A Notre Dame professor reminded me this week of an old football saying: offense sells seats, but defense wins games. Painfully true about the problems of the Irish this year, but I’ve never thought much of that proposition. Taken to its logical extreme, the most you could hope for relying solely on defense is 0-0 ties. Far preferable is the profound and incarnational wisdom of the coach who said that “prayers work better when the linemen are big.”
I’ll drop the football metaphors, not least because, in an odd way, the Church is also on the side of the other team’s players, though not their views. But the metaphors suggest truths about the Church in America. We’ve played defense too long; meanwhile the other side has run up the score. I’m happy to say, however, that, in recent weeks, some of the American hierarchy have gone beyond defense and onto cultural offense. You won’t hear much about it in the secular media, or find it characterized this way, but we are seeing a new generation of bishops with big enough shoulders not only to stand up for Catholicism but to try to move the ball forward in American culture.
First, the U.S. Conference of Catholic Bishops has become, as a body, rock-solid about opposing current healthcare proposals if they include abortion. They have warned Congress of that threat, despite the bishops’ long held view that healthcare is a “basic human right.” You don’t have to be a sophisticated theologian to see this as concrete living out of the belief that, as the bishops and Vatican have often said, the right to life is the basis of all other rights and therefore takes precedence over them. A high-placed prelate told me a few days ago that if coverage of abortion is not removed from the reform proposals, the bishops as a group will go on the attack “because we’ll have nothing to lose.”
That’s refreshing talk. Not that long ago, there might have been vocal resistance within the USCCB itself, but recent reforms of the conference have all but removed that possibility and enabled strong action. Note the bishops’ healthcare petition drive, which began yesterday.
Individual bishops have been stepping up the offensive, too. Perhaps none more sharply than Bishop Thomas J. Tobin of Providence. Rhode Island Congressman Patrick Kennedy (Ted Kennedy’s son) professed in October not to understand the Church: “You mean to tell me the Catholic Church is going to be denying those people life saving health care? I thought they [sic!] were pro-life?” Instead of the usual diplomatic response, Tobin called Kennedy an “embarrassment” to the Church, and continued “Congressman Patrick Kennedy’s statement about the Catholic Church’s position on health care reform is irresponsible and ignorant of the facts. . . .But the Congressman is correct in stating that ‘he can’t understand.’ He got that part right.”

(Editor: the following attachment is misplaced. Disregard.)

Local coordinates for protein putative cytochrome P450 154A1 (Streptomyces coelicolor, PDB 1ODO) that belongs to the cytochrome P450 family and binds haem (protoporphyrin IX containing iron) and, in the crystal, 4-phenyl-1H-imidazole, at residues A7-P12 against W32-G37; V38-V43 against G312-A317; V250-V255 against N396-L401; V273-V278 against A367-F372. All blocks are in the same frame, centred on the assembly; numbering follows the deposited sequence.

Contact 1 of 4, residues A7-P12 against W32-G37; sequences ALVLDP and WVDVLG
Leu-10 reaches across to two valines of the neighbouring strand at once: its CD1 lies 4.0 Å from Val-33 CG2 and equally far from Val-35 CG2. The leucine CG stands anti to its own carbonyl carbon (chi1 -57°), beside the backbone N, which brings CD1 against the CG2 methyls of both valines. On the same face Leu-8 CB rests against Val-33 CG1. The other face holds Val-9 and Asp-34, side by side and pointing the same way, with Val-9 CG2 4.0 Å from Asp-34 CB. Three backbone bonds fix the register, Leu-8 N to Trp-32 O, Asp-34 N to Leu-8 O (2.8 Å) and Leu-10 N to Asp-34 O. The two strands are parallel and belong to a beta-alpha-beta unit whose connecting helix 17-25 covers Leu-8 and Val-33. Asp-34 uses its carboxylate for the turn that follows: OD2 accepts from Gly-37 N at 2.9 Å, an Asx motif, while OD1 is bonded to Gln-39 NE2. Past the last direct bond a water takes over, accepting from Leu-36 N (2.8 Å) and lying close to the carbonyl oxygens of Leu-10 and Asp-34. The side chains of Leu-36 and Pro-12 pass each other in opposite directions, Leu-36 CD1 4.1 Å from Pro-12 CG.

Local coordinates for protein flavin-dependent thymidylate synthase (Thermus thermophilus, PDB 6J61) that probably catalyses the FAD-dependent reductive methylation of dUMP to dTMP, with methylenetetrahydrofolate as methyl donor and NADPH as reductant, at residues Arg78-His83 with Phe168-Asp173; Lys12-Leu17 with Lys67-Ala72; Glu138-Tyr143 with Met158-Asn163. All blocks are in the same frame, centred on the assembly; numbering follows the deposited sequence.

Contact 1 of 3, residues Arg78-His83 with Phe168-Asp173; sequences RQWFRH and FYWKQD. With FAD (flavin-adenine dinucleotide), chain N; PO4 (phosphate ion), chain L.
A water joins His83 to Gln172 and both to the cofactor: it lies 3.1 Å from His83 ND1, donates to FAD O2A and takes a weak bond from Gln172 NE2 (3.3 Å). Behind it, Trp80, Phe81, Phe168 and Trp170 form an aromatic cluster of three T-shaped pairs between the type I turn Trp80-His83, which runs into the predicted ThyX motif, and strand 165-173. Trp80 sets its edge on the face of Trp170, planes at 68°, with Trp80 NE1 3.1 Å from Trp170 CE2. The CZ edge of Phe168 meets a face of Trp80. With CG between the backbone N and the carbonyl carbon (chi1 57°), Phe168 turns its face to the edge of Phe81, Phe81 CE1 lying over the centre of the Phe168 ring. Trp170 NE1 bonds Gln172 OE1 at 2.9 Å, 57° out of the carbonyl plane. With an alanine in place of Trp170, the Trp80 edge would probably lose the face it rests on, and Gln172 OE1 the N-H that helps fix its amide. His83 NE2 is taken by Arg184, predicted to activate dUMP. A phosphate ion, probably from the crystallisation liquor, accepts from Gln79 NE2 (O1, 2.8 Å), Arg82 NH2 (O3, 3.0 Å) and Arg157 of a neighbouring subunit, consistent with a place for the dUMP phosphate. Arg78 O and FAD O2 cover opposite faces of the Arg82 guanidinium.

Sad to say, Kennedy does seem to have been occupied at some celestial watering hole when they were passing out brains. But Tobin’s candor – and demand for an apology – may make other compromised Catholic politicians a bit more gun shy.
Similar scuffles have occurred internationally. I was in Rome in early October when Denver Archbishop Charles Chaput’s article appeared in the newspaper Il Foglio, rebutting an earlier piece by Swiss Cardinal Georges Cottier, who defended Notre Dame’s invitation of President Obama. The cardinal had clearly been put up to the job by someone in America. In Italy, where political correctness is less evident than here, the headline to the Chaput article read, “The Redskin Bishop’s Tomahawk.” Chaput is part Native American, and you can read the article here and judge for yourself whether the archbishop went on the warpath.
Either way, though, another example of taking Catholic truth aggressively to the culture.
But maybe the best example of the trend is an op-ed submitted by New York Archbishop Timothy Dolan last week to The New York Times. The Times declined to run his embarrassing evidence of media bias – not least by the NYT itself – against the Church. Dolan cites, by way of example, news stories in the Times about sexual abuse by rabbis in the Jewish community (forty last year alone) and by numerous teachers in NYC public schools. But neither of these regrettable abuses has drawn the public scolding and calls for investigation that Catholic lapses have. In fact, says the good archbishop, the Times just went out of its way to report a quarter-century-old story about a single Franciscan who had fathered a child, “above the fold” on the front page.
The bias is not limited to the news pages. The Times allows columnists like Maureen Dowd regular attacks on the Catholic Church, most recently over the visitation of women’s religious orders, about which Dowd and the Times know nothing. Dolan does not mince words, “But her prejudice, while maybe appropriate for the Know-Nothing newspaper of the 1850’s, the Menace, has no place in a major publication today.”
Somewhere Archbishop “Dagger John” Hughes, one of Dolan’s nineteenth-century predecessors in New York, who a newspaper in his own day tried to ruffle by calling him “more a Roman gladiator than a devout follower of the meek founder of Christianity,” must have been smiling.
Don’t think these scuffles are just part and parcel of a vigorous American pluralism. They portend something far more sinister. The Washington Post just carried an interview with the militant atheist Richard Dawkins making utterly outrageous remarks about Catholicism in a regular column on faith. The Post would have taken great pains not to publish such slanders about any other religion. (Please read it. If your blood does not boil, consult your physician.)
So far, it’s all been only words, but words lead to deeds, and right now such words are everywhere. That’s why our bishops’s turn to offense is not only encouraging. They are needed to ward off something much worse than words from developing in our culture.